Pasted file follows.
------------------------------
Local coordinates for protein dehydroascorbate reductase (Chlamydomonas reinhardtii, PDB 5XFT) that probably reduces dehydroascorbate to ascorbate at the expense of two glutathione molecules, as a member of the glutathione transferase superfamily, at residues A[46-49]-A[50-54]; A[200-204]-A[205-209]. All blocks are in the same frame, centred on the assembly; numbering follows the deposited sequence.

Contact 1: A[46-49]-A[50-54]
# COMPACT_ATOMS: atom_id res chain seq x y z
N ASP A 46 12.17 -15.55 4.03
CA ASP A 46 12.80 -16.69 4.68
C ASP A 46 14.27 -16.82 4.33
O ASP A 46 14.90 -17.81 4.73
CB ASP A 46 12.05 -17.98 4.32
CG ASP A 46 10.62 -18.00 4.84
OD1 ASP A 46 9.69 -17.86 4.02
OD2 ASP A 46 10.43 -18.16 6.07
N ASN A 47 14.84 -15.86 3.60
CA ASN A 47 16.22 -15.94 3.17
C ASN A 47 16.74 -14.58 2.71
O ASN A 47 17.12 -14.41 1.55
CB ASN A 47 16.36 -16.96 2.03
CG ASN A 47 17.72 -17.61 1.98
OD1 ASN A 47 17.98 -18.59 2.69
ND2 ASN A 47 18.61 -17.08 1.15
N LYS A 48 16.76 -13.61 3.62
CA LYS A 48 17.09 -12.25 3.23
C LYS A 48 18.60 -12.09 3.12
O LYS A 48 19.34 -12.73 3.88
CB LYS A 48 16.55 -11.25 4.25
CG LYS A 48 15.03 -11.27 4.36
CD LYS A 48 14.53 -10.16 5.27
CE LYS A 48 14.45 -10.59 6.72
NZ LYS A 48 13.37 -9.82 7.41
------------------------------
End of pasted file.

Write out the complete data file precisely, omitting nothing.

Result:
Local coordinates for protein dehydroascorbate reductase (Chlamydomonas reinhardtii, PDB 5XFT) that probably reduces dehydroascorbate to ascorbate at the expense of two glutathione molecules, as a member of the glutathione transferase superfamily, at residues A[46-49]-A[50-54]; A[200-204]-A[205-209]. All blocks are in the same frame, centred on the assembly; numbering follows the deposited sequence.

Contact 1: A[46-49]-A[50-54]
# COMPACT_ATOMS: atom_id res chain seq x y z
N ASP A 46 12.17 -15.55 4.03
CA ASP A 46 12.80 -16.69 4.68
C ASP A 46 14.27 -16.82 4.33
O ASP A 46 14.90 -17.81 4.73
CB ASP A 46 12.05 -17.98 4.32
CG ASP A 46 10.62 -18.00 4.84
OD1 ASP A 46 9.69 -17.86 4.02
OD2 ASP A 46 10.43 -18.16 6.07
N ASN A 47 14.84 -15.86 3.60
CA ASN A 47 16.22 -15.94 3.17
C ASN A 47 16.74 -14.58 2.71
O ASN A 47 17.12 -14.41 1.55
CB ASN A 47 16.36 -16.96 2.03
CG ASN A 47 17.72 -17.61 1.98
OD1 ASN A 47 17.98 -18.59 2.69
ND2 ASN A 47 18.61 -17.08 1.15
N LYS A 48 16.76 -13.61 3.62
CA LYS A 48 17.09 -12.25 3.23
C LYS A 48 18.60 -12.09 3.12
O LYS A 48 19.34 -12.73 3.88
CB LYS A 48 16.55 -11.25 4.25
CG LYS A 48 15.03 -11.27 4.36
CD LYS A 48 14.53 -10.16 5.27
CE LYS A 48 14.45 -10.59 6.72
NZ LYS A 48 13.37 -9.82 7.41